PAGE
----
cherry birch, sweet birch

Betula lenta Linnaeus

Black birch yields a variety of useful products. From the Hudson River Valley to Lake Erie, except along the higher mountains, in moist or dry, gravelly soils, this tree is well known to boys and girls for the wintergreen flavor of its twigs. The wood is heavy, strong, hard, close-grained, and dark brown in color with yellowish sapwood, and is used for fuel and furniture, especially as a substitute for cherry or mahogany. Oil of wintergreen, used medicinally and for flavoring, is distilled from the twigs. Birch tea is made from scrapings of inner bark of twigs steeped in hot water.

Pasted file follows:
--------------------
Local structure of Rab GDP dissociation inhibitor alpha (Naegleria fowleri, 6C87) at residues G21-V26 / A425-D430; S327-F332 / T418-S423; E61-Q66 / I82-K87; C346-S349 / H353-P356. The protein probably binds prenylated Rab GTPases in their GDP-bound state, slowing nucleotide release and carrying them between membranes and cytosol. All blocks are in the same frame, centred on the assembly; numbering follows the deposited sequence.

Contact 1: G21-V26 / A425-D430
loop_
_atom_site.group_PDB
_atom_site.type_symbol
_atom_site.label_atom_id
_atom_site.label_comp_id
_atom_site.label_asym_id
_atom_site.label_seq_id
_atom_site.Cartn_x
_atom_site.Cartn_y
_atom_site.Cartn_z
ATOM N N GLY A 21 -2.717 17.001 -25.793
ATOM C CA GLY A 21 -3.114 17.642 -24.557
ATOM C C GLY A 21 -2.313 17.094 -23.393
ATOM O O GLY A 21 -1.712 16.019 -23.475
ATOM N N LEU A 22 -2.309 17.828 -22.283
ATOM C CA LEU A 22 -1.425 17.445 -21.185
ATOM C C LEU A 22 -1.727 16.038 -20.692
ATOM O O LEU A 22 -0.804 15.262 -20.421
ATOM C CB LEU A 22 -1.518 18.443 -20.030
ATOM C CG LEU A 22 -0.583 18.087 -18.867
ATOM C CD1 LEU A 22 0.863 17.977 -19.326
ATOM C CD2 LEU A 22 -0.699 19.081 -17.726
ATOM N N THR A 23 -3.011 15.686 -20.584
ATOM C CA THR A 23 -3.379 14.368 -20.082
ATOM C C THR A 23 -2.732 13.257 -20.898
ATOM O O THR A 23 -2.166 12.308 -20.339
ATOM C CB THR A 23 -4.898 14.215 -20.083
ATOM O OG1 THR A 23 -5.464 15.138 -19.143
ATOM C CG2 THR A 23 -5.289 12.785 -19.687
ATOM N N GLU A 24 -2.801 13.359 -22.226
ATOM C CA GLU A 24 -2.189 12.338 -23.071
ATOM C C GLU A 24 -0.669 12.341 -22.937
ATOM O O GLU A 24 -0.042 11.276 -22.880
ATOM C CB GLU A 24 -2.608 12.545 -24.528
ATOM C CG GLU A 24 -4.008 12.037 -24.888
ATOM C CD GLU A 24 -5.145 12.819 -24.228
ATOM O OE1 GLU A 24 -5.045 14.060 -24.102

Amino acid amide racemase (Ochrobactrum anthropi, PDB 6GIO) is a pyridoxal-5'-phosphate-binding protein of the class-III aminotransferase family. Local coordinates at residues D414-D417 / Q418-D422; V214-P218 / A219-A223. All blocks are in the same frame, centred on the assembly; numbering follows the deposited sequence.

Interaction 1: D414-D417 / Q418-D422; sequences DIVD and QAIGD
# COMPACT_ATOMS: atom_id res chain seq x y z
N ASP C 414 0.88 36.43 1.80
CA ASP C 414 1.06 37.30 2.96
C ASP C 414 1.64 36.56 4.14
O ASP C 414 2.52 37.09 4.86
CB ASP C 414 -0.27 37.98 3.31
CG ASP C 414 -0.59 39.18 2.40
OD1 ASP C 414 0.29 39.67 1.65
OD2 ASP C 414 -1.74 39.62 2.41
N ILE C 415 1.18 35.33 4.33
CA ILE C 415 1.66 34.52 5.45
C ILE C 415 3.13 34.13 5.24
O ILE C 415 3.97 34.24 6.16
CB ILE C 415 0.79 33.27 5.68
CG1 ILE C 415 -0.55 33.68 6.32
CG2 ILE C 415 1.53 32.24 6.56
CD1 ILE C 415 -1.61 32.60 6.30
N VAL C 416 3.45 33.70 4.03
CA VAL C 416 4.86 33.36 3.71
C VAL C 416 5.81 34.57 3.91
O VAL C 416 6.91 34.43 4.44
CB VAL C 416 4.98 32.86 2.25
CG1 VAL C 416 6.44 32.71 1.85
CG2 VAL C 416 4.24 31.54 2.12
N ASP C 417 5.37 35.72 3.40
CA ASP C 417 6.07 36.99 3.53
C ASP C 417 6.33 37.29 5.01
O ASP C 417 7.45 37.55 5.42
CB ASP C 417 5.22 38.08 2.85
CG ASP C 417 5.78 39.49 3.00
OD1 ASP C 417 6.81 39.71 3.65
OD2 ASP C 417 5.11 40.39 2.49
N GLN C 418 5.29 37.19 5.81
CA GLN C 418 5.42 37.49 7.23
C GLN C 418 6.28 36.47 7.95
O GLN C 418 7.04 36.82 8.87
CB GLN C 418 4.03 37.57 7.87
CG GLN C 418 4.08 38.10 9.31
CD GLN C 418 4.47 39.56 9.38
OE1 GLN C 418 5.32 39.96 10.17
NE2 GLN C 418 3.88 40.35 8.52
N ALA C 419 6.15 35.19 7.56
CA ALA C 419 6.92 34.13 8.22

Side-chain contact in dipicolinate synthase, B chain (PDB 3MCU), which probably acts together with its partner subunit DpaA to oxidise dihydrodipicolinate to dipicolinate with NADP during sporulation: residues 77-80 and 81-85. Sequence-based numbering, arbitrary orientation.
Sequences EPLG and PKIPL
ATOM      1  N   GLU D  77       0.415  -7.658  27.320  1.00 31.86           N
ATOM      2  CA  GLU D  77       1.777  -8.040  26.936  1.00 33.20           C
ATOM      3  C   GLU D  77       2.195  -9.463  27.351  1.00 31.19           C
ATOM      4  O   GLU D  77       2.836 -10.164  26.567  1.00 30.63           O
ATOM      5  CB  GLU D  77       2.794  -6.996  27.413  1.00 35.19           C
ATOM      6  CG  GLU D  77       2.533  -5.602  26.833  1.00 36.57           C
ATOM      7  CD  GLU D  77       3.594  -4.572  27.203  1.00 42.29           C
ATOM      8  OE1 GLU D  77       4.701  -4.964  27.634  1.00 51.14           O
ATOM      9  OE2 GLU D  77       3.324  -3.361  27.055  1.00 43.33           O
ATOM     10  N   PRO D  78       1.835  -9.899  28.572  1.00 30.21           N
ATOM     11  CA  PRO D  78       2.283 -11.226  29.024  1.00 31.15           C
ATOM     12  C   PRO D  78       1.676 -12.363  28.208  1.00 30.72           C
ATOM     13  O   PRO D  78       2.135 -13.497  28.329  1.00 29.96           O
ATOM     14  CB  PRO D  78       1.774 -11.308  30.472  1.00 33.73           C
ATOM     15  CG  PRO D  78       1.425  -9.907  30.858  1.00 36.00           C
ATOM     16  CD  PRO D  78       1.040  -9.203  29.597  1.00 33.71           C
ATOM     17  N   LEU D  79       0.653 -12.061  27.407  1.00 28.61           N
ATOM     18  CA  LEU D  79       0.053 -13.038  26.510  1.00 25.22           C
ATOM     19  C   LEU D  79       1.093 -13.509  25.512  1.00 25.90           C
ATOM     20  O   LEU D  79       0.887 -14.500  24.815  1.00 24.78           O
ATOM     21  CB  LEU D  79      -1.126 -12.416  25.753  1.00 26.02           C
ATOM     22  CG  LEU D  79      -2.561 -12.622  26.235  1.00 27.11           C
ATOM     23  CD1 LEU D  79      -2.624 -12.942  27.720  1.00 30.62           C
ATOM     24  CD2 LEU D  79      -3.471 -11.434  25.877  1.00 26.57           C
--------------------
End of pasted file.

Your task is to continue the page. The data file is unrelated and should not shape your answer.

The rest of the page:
Bark - on branches smooth, close, not peeling, dark reddish brown in color with conspicuous, light colored, elongated breathing pores; on older trunks breaking into long, thick irregular plates almost black in color.

Twigs - slender, smooth, light reddish brown in color, with numerous, short, spur-like lateral twigs; strong wintergreen flavor when chewed.

Winter buds - terminal bud present on spur-like lateral branches only, about 1/4 inch long, conical, sharp-pointed, reddish brown in color, buds on season's growth usually bending away from twigs.

Leaves - alternate, simple, ovate, 2 to 5 inches long, sharp-pointed, with fine doubly serrate margin, found usually in pairs, not opposite on lateral spurs.

Fruit - an erect, cylindrical, cone-like structure as in other birches, 1 1/2 to 2 inches long, without stalk; the winged nutlets falling in autumn and winter.

Distinguishing features - strong wintergreen flavor in twigs and bark; leaves usually in pairs on spurs.

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